British Cycling chief executive Ian Drake says he respects the decision of Shane Sutton to leave his role as Technical Director.
Drake praised Sutton's's work with athletes after the Australian quit his position with just 100 days to go until the start of the Olympic Games.
I want to put on record my thanks to Shane for his work with British Cycling and the part he has played in our success. We have a lot to be proud of and, with the Olympics and Paralympics this summer, a lot to look forward to.
I understand and respect Shane’s decision to stand down. His primary focus has always been the athletes, and this decision is something he has taken to allow them to focus on their preparation for Rio. Andy Harrison, programmes director at British Cycling, will be taking over with immediate effect and will manage the team in the build-up to Rio 2016.
As we announced yesterday, we are now putting in place an independent review with UK Sport so that we can investigate the allegations that have been raised in recent days about the culture within the Great Britain Cycling Team. We continue to be committed to promoting equality of opportunity and providing a supportive environment within British Cycling.
Shane Sutton has resigned from his role as Technical Director at British Cycling following discrimination claims.
The Australian denied all allegations of wrongdoing after the governing body launched an independent investigation into allegations he told a female cyclist to "go have a baby".
Sutton had been suspended by British Cycling on Tuesday after the instigation of the internal review.
Today starts the 100-day countdown to the Olympic and Paralympic Games. It is absolutely crucial that, as our athletes begin their final preparations for Rio, they are able to do so free of distraction.
The developments over the past few days have clearly become a distraction. It is for this reason, and having spoken to friends and family, that I believe it is in the best interests of British Cycling for me to step down from my position as technical director.
It is important that the review announced by British Cycling and UK Sport now takes place, and I will obviously co-operate fully with this. I have made clear that I reject the specific claims that have been made against me in recent days, and I look forward to taking a full part in the review process so I can respond to the allegations in detail.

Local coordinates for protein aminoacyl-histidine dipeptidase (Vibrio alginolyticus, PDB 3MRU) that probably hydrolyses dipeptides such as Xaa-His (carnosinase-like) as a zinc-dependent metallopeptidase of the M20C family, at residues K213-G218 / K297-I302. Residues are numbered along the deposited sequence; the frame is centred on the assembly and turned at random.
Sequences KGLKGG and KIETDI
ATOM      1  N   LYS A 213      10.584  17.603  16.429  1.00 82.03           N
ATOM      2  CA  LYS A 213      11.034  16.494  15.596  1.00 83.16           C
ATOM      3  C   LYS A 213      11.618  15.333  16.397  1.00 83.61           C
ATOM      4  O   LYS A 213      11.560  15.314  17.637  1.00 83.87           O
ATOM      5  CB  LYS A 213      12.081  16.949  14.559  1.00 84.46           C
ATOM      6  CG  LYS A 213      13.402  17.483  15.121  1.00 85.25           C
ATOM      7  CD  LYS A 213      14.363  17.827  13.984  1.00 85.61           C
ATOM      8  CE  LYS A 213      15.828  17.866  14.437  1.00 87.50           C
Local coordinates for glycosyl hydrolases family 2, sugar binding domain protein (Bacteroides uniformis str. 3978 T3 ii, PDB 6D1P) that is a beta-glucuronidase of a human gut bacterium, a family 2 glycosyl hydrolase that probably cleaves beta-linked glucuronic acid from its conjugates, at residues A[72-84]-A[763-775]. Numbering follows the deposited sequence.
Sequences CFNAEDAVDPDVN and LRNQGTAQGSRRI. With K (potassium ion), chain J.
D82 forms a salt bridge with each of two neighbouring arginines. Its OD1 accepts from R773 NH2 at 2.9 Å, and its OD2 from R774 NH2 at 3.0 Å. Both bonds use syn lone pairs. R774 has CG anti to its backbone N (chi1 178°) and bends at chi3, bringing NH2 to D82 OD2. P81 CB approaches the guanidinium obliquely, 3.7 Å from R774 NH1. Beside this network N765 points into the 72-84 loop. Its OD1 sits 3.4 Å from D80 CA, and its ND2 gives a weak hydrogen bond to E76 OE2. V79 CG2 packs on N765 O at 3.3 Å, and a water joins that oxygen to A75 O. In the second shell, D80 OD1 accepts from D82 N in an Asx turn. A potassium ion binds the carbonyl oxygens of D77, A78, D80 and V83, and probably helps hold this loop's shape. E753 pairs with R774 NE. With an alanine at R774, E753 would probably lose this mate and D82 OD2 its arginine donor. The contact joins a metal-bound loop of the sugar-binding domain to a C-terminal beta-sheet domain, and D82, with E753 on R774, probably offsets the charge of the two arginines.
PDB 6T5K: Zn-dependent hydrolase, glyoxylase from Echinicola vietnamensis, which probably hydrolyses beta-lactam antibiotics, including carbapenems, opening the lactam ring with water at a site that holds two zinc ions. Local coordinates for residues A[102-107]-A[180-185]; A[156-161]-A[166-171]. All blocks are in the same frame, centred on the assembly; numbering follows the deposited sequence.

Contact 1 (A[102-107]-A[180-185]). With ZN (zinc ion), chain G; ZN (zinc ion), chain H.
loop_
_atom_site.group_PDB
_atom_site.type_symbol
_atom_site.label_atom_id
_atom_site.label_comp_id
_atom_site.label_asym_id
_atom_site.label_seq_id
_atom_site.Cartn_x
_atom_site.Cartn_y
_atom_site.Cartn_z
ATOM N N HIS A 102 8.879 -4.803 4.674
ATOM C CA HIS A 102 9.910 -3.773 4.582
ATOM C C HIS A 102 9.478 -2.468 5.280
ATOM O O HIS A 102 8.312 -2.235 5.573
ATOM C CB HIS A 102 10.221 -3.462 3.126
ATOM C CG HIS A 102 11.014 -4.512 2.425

Cycling is my passion and I have always worked to get the very best out of professional athletes. I am proud of what British Cycling has achieved and I am excited by the potential of the team for Rio. They will always have my full support.
The technical director, who refutes the allegations, has been accused of sexism and calling Paralympic cyclists derogatory names.Read the full story ›
Want to watch today's stage of the Tour of Britain as 120 elite cyclists weave their way through Staffordshire, the Peak District and Nottinghamshire?
If you do then you'll need to be in the right place at the right time, as the rush of the peloton waits for no one!
Chris Halpin explains where and when you need to be along the route as it races by today.
World Masters silver medallist and Olympic cyclist Geoff Cooke says he's convinced the new Derby Arena will breed the champions of the future.
The 70-year-old was at the arena this morning when the media got a first look at the completed track.
He told ITV News he's confident future World Champions will come from the Derby track in the years to come.
As work nears completion on the £27m Derby Arena, & the region's first indoor velodrome, here's some facts and figures on the project.Read the full story ›
Incredible time-lapse footage of the construction of Derby's £27 million cycling arena has been released.
The arena is due to open to the public in the next few months, and was unveiled to the media this morning for the first time since most of the building work finished.
When holding track events there will be seating for 1500 people, and there are also 12 badminton courts.
The Leader of Derby City Council Councillor Ranjit Banwait has been one of the first to try out the city's new £27million indoor cycle track this morning.
Cllr Banwait got on his bike at the velodrome as the almost finished building was unveiled to the media.
The 250 metre cycle track was built in just over 6 weeks, and the arena also houses a huge indoor sports hall and a state-of-the-art gym. It's due to open to the public in the next few months.
Thousands of cycling fans are expected to turn out for the Leicester Castle Classic cycle race as part of British Cycling's Elite Grand Prix Series.
It's the penultimate race in the six-fixture Grand Prix series, and will see riders race 80km in a circuit through city centre streets.
The 3.8km ‘kermesse’ style route will link the cobbled areas of Leicester Castle, the banks of the River Soar and King Power Stadium.
The main elite race starts at 3.30pm, with 80 of the best UK professional riders and top level teams are expected to compete.